- Instagram/Pinterest: If you’ve got the luxury of posting visual posts, do it. Instagram is the most popular image posting networks on the planet, and used prolifically by tons of consumers. Many businesses are already seeing the benefits of posting behind-the-scenes and interesting stuff that lets their customers get a human feel for the brand. With Pinterest, creating boards and collecting inspiration (or producing content for others to collect and be inspired by), is the key. It has been widely reported that Pinterest has one of the highest conversion rates on the social web.
2. Call in favours and testimonials
Due to the fact no one likes to be the guinea pig, your business needs to look established. You should collect success stories along your business journey from everyone you’ve ever dealth with. This doesn’t necessary mean a transaction had to take place, but the people you come across that value what you do can help you. You can achieve this in a few ways:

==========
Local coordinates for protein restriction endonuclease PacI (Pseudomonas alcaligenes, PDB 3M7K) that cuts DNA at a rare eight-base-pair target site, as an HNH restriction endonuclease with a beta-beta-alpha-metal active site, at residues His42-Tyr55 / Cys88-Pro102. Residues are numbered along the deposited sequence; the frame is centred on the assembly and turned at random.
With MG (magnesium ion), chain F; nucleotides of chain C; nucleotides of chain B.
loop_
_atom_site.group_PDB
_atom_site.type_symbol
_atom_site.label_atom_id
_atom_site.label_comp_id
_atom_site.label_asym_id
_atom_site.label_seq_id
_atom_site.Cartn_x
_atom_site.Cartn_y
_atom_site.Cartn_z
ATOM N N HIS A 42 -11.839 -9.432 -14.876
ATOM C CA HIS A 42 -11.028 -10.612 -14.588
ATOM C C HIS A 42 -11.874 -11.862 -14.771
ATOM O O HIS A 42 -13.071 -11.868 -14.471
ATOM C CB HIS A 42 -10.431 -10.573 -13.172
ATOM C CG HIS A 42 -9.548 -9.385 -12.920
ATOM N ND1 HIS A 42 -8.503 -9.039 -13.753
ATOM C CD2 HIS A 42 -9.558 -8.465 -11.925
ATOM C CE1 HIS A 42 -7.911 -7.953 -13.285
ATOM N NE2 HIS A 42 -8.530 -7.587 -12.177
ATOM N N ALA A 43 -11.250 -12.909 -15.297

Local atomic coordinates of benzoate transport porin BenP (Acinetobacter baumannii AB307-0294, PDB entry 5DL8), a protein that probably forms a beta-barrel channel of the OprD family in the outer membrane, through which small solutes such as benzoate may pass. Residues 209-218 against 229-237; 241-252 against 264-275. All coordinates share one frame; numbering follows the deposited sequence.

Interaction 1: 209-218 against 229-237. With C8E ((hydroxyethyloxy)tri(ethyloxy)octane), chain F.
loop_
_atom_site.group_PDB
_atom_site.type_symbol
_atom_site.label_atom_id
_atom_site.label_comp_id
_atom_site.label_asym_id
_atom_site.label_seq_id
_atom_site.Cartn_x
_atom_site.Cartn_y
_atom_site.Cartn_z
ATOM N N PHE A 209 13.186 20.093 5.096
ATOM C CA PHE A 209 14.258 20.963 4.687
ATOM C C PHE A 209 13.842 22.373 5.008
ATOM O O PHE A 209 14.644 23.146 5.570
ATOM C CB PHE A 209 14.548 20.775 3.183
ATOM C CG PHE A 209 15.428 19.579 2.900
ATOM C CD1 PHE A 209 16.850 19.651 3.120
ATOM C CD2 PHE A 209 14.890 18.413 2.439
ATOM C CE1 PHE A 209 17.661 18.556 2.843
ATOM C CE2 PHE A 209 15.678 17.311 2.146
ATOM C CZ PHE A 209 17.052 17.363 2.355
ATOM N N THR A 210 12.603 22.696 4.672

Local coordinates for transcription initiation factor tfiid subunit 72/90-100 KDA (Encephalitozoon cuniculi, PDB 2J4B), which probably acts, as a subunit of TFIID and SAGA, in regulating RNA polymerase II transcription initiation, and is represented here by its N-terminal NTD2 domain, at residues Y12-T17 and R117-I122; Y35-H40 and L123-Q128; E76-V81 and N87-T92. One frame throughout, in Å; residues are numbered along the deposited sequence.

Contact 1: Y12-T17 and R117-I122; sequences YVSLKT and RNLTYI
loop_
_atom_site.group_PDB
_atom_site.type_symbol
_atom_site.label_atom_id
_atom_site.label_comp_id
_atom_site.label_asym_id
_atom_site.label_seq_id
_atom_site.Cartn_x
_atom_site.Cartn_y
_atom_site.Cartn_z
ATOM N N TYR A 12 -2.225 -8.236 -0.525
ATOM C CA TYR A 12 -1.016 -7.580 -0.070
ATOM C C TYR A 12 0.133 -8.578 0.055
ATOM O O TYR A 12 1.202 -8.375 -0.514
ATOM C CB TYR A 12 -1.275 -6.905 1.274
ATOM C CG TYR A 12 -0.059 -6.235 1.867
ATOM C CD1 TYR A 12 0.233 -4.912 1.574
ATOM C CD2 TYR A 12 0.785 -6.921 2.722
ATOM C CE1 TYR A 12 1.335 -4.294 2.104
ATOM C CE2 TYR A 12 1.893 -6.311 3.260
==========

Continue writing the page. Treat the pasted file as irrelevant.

Call in favours and get ahead. Image courtesy brookehoyer, Flickr.
- Logo Reel: It’s one of the quickest ways to add credibility to your website. The logo reel showcases all of the brands you’ve helped service along the way, as well as proving other brands actually deal with your business.
- Media Reel: Similar to the logo reel, but this adds credibility with the fact you’ve been covered by the media. If you’ve got any newspaper or TV appearances, include these. If not get in touch with anyone you know in the media and see about getting some exposure. As an ex-journalist, I know what it takes to get some media airtime: newsworthiness. If you’ve done your own research that’s significant enough for some media space, leverage that.